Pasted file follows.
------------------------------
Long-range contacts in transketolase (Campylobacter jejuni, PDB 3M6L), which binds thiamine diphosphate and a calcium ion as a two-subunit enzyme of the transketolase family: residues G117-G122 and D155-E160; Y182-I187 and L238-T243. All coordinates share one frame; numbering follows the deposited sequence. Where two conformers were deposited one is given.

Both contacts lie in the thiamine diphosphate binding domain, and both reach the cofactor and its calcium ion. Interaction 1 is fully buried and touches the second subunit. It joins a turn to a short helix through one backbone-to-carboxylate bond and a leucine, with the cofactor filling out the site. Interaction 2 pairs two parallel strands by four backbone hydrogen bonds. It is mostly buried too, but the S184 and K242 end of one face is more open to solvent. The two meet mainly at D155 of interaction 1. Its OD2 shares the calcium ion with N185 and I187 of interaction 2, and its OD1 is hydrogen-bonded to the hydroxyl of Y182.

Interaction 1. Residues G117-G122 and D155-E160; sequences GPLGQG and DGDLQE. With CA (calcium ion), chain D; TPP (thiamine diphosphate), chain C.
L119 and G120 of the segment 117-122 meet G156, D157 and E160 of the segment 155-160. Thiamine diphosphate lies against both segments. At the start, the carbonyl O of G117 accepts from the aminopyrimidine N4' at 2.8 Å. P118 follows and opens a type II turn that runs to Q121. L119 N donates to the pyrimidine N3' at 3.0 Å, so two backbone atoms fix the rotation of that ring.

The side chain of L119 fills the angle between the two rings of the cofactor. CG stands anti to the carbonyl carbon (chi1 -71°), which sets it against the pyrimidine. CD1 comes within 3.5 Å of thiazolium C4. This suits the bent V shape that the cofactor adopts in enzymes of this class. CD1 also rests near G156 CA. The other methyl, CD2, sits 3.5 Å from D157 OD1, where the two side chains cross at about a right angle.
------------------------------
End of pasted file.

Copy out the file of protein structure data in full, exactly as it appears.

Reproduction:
Long-range contacts in transketolase (Campylobacter jejuni, PDB 3M6L), which binds thiamine diphosphate and a calcium ion as a two-subunit enzyme of the transketolase family: residues G117-G122 and D155-E160; Y182-I187 and L238-T243. All coordinates share one frame; numbering follows the deposited sequence. Where two conformers were deposited one is given.

Both contacts lie in the thiamine diphosphate binding domain, and both reach the cofactor and its calcium ion. Interaction 1 is fully buried and touches the second subunit. It joins a turn to a short helix through one backbone-to-carboxylate bond and a leucine, with the cofactor filling out the site. Interaction 2 pairs two parallel strands by four backbone hydrogen bonds. It is mostly buried too, but the S184 and K242 end of one face is more open to solvent. The two meet mainly at D155 of interaction 1. Its OD2 shares the calcium ion with N185 and I187 of interaction 2, and its OD1 is hydrogen-bonded to the hydroxyl of Y182.

Interaction 1. Residues G117-G122 and D155-E160; sequences GPLGQG and DGDLQE. With CA (calcium ion), chain D; TPP (thiamine diphosphate), chain C.
L119 and G120 of the segment 117-122 meet G156, D157 and E160 of the segment 155-160. Thiamine diphosphate lies against both segments. At the start, the carbonyl O of G117 accepts from the aminopyrimidine N4' at 2.8 Å. P118 follows and opens a type II turn that runs to Q121. L119 N donates to the pyrimidine N3' at 3.0 Å, so two backbone atoms fix the rotation of that ring.

The side chain of L119 fills the angle between the two rings of the cofactor. CG stands anti to the carbonyl carbon (chi1 -71°), which sets it against the pyrimidine. CD1 comes within 3.5 Å of thiazolium C4. This suits the bent V shape that the cofactor adopts in enzymes of this class. CD1 also rests near G156 CA. The other methyl, CD2, sits 3.5 Å from D157 OD1, where the two side chains cross at about a right angle.